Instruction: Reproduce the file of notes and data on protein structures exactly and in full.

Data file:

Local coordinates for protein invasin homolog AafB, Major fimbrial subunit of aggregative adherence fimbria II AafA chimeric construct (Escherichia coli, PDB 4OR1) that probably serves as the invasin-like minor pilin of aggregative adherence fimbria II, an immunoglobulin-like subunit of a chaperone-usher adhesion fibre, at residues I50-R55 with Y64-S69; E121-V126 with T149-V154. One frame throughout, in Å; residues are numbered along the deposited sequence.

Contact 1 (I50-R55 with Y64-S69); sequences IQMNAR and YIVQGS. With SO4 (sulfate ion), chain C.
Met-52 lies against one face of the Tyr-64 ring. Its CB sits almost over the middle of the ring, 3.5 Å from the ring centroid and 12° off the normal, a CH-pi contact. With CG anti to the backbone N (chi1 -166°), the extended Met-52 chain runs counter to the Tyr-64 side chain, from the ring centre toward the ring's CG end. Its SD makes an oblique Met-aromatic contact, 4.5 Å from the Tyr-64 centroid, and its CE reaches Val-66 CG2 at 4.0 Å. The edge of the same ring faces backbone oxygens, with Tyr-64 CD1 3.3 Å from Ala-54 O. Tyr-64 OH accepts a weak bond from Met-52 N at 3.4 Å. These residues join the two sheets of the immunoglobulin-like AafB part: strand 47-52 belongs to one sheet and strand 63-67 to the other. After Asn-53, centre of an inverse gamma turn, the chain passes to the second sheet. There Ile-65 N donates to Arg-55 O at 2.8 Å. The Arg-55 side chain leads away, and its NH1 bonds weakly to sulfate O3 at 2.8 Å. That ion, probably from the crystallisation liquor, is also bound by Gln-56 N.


Local coordinates for protein invasin homolog AafB, Major fimbrial subunit of aggregative adherence fimbria II AafA chimeric construct (Escherichia coli, PDB 4OR1) that probably serves as the invasin-like minor pilin of aggregative adherence fimbria II, an immunoglobulin-like subunit of a chaperone-usher adhesion fibre, at residues I50-R55 with Y64-S69; E121-V126 with T149-V154. One frame throughout, in Å; residues are numbered along the deposited sequence.

Contact 1 (I50-R55 with Y64-S69); sequences IQMNAR and YIVQGS. With SO4 (sulfate ion), chain C.
Met-52 lies against one face of the Tyr-64 ring. Its CB sits almost over the middle of the ring, 3.5 Å from the ring centroid and 12° off the normal, a CH-pi contact. With CG anti to the backbone N (chi1 -166°), the extended Met-52 chain runs counter to the Tyr-64 side chain, from the ring centre toward the ring's CG end. Its SD makes an oblique Met-aromatic contact, 4.5 Å from the Tyr-64 centroid, and its CE reaches Val-66 CG2 at 4.0 Å. The edge of the same ring faces backbone oxygens, with Tyr-64 CD1 3.3 Å from Ala-54 O. Tyr-64 OH accepts a weak bond from Met-52 N at 3.4 Å. These residues join the two sheets of the immunoglobulin-like AafB part: strand 47-52 belongs to one sheet and strand 63-67 to the other. After Asn-53, centre of an inverse gamma turn, the chain passes to the second sheet. There Ile-65 N donates to Arg-55 O at 2.8 Å. The Arg-55 side chain leads away, and its NH1 bonds weakly to sulfate O3 at 2.8 Å. That ion, probably from the crystallisation liquor, is also bound by Gln-56 N.